Asian stocks slammed by U.S.-China tensions, Fed jitters
By Ambar Warrick
Investing.com -- Most Asian stock markets fell on Monday amid fears of worsening Sino-U.S. relations after the shooting down of a suspected Chinese spy balloon, while markets also reassessed their outlook on U.S. monetary policy following strong payrolls data.
Chinese markets were among the worst performers for the day, with the Shanghai Shenzhen CSI 300 and Shanghai Composite indexes losing 1.7% and 1%, respectively. Concerns over U.S.-China ties grew after Beijing condemned the shooting down of a suspected Chinese spy balloon off the coast of South Carolina over the weekend. China claimed the balloon had accidentally drifted into U.S. airspace, and was used for meteorological purposes.
Hong Kong’s Hang Seng index also slumped 2.2%, with major technology stocks logging large losses. Other tech-heavy indexes dropped on Monday, with South Korea’s KOSPI and the Taiwan Weighted index down about 1% each.
Sentiment towards Asian stocks worsened substantially after data on Friday showed U.S. nonfarm payrolls unexpectedly spiked in January. The reading showed that U.S. employment remained robust despite cooling economic activity, which gives the Federal Reserve more headroom to keep raising interest rates.
Markets also feared that U.S. inflation could remain stubbornly high due to strength in employment. Rising interest rates weighed heavily on Asian markets through 2022 as the amount of foreign capital flowing into the region slowed down, and as local central banks also kept pace with the Fed. But an economic recovery in China and an eventual pause in the Fed's hiking cycle is expected to eventually benefit regional stocks.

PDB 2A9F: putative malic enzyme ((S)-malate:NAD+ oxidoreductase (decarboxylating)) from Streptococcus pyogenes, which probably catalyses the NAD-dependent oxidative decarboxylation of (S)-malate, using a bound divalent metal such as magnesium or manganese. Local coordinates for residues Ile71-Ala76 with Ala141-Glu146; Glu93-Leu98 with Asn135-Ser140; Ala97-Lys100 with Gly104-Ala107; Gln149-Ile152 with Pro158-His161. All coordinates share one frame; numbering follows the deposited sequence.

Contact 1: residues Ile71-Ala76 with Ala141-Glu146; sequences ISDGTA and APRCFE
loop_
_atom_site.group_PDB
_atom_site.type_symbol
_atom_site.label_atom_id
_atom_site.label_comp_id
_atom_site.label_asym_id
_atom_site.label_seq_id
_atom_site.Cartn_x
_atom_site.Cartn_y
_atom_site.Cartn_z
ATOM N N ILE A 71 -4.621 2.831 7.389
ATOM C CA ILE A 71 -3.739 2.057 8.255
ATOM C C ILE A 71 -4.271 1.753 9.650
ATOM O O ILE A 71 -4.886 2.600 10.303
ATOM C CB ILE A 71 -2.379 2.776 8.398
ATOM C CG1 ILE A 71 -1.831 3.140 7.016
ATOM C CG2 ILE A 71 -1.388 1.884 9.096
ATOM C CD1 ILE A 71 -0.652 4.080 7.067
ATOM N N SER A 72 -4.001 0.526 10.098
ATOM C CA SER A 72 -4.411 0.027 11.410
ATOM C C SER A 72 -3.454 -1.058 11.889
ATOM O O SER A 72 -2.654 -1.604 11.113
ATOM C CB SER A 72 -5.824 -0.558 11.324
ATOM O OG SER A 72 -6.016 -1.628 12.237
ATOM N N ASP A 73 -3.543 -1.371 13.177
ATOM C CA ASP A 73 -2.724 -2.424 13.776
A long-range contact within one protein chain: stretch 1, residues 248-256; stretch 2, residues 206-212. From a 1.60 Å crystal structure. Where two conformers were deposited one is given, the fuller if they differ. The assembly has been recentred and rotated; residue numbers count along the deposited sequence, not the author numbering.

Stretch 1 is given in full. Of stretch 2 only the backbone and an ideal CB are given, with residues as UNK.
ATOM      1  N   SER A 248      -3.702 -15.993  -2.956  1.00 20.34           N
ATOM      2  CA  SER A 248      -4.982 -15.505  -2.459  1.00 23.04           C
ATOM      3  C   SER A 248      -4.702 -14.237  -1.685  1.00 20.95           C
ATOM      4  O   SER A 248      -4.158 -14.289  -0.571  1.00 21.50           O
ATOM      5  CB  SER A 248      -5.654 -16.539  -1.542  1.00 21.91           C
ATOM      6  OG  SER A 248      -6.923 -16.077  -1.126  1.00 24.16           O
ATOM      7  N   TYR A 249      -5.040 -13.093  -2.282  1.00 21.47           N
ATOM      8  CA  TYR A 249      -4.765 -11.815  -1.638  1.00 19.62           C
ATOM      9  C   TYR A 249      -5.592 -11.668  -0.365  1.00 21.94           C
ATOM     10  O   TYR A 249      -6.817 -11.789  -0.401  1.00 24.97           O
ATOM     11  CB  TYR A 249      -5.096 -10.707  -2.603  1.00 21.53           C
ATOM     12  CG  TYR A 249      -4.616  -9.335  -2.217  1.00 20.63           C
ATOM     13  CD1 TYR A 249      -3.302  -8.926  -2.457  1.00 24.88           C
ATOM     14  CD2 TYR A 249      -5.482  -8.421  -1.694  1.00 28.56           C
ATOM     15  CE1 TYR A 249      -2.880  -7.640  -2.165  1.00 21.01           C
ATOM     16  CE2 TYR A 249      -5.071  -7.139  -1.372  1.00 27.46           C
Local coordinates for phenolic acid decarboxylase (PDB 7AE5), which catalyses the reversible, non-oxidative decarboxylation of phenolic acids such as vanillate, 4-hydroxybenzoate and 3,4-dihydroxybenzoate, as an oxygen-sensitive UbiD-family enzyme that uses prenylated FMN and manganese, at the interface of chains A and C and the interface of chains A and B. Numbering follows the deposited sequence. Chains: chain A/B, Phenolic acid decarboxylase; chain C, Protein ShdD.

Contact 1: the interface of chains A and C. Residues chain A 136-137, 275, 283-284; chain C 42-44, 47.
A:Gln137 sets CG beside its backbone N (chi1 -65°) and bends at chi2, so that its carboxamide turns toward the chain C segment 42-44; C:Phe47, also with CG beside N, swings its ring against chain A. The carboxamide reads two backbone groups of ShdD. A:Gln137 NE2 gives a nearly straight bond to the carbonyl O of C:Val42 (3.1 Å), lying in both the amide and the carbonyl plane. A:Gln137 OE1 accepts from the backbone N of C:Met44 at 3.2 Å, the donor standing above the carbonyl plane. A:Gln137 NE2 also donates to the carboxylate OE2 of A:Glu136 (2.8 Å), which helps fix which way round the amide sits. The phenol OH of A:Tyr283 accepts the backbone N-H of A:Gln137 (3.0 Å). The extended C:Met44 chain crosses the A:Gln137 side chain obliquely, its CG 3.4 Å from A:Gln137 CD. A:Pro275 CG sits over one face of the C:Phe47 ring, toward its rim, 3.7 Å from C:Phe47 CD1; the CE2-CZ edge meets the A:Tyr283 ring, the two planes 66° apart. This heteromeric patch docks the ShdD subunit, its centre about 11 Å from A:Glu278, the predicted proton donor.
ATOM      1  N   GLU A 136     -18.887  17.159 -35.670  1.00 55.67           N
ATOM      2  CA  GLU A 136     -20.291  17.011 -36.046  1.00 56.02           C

Asian markets had a strong run-up to Friday's reading, which also spurred some profit taking on Monday.
Indian stocks continued their descent, with the Nifty 50 and BSE Sensex 30 down 0.4% each. Losses in firms under conglomerate Adani Group deepened substantially, with Adani Enterprises Ltd (NS: ADEL ), its flagship firm, having lost over 50% of its value after short-seller Hindenburg Research raised concerns over its valuation. The stock fell over 7% on Monday.
Japanese stocks were the sole outliers for the day, with the Nikkei 225 index rising 0.7% after a report pegged Bank of Japan Deputy Governor Masayoshi Amamiya as next in line to lead the central bank.
Amamiya is seen as a proponent of the BOJ’s ultra-loose monetary policy, which is likely to benefit Japanese stocks by keeping liquidity loose for longer.
Australia’s ASX 200 index fell 0.2%. But shares of gold miner Newcrest Mining Ltd (ASX: NCM ) jumped nearly 11% after it received a $17 billion takeover offer from global peer Newmont Corp (NYSE: NEM ).
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